The Turkish Republic of Northern Cyprus (TRNC) is isolated from the international community because of its political history. It was established by Turkish forces in 1974 and the soldiers remain on its soil. Despite the isolation, the TRNC’s stance towards FDI remains outward looking. It has just founded an Investment Development Agency, based on a Singaporean model, to provide investors with a one-stop shop.

The agency is designed to speed up the passage of proposals for house building and business start-ups that are hindered by the current system. Ayshe Donmezer, director of the Investment Development Agency, says: “Our system of giving approvals to projects is in chaos. Investors are pushed between one ministry and another and many are very upset. This new agency will help point investors in the right directions. We are also trying to persuade ministries to simplify their requirements and processes.” Erdil Nami, president of the Turkish Cypriot Chamber of Commerce, says: “Investors are having to wait a year before they can get approvals. We want to cut out the red tape.” Fatma Kinis, manager at the Turkish Cypriot Development Bank, concurs: “The State Planning Organisation takes quite a bit of time to organise tax credits.” The state-owned Development Bank distributes funds to potential investors in the key strategic sectors of tourism and leisure, education and construction.


The upsurge of interest in investing in north Cyprus has its origins in the Annan Plan. This was devised by Kofi Annan, former secretary general of the United Nations, as a route to unification and eventual acceptance of north Cyprus by the international community. The plan, which held the prospect of greatly lifting the north Cypriot economy, was scuppered by the Greek Cypriot community following a referendum in 2004, and north Cyprus remains outside the EU.

Yet investors are still optimistic about the north Cyprus economy. Ian Smith, the island’s largest estate agent, says: “Property and land prices have more than doubled over the past five years. As the politics of the island become more favourable, we expect the economy to rebound strongly.”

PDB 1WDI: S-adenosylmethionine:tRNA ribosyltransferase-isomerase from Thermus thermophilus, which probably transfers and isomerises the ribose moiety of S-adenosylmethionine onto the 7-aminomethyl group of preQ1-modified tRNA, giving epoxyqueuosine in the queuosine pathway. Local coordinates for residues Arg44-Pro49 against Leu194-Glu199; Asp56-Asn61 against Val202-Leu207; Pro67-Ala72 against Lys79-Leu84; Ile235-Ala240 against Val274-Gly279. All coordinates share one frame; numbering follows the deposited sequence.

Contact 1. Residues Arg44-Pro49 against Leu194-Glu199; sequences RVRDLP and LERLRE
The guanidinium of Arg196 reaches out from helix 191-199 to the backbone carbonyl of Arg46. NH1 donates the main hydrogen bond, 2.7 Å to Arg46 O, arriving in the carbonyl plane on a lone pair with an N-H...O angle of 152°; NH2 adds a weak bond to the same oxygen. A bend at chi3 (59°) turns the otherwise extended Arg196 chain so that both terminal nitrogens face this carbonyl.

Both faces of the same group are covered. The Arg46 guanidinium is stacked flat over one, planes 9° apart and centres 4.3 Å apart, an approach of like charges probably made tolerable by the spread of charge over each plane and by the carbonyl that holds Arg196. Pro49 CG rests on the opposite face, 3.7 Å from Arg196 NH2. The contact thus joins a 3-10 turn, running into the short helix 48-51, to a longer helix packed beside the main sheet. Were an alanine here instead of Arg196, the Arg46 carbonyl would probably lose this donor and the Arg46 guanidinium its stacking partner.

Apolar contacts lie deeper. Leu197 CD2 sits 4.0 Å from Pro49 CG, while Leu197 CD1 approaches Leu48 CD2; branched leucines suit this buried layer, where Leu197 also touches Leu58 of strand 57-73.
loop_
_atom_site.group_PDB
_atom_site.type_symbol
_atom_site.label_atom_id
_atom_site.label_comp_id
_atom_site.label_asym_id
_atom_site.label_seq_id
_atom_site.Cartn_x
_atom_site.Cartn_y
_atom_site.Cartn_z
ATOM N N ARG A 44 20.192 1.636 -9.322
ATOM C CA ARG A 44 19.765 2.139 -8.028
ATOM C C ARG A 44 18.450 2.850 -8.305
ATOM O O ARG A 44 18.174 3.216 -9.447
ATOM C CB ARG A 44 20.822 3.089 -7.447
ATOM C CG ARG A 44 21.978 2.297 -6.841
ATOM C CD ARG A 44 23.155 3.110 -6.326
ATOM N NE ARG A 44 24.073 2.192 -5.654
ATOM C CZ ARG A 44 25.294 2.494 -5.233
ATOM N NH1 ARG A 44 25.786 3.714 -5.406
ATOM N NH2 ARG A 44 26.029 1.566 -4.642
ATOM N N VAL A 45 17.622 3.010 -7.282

Political risk

The opportunity to make substantial profits from investment must be balanced against political factors. First, investors must ensure they have good title to any land they buy. This will guard against later risk of confiscation by the original Greek owners. Second, foreign investors who publicly indicate they are making a commitment to investing may face pressure from Greek Cypriots who continue to lay claim to the entire island. Minister of finance Ahmet Uzun says: “Investors who work with the government and with well-established local lawyers are safe to put their money here and the opportunities are great. This is a strong economy, with a $4bn gross domestic product.”

Many foreign investors keep their heads firmly below the parapet to avoid any reprisals. But one British businessman has made it known that he has invested in the north of the island. David Lewis, owner of UK fashion chain River Island, has invested some $150m in a project to build a marina and hotel complex in north-eastern Cyprus. It will house 300 yachts and have two five-star hotels. Israeli companies have also been active in the north of the island. One company built a desalination plant, and another a university dormitory complex.

An investment in north Cyprus carries with it undoubted political risk. The flipside is the opportunity to be the early bird in an economy with much untapped potential. Timing is everything but savvier Cypriots believe those early opportunities will not be around for long.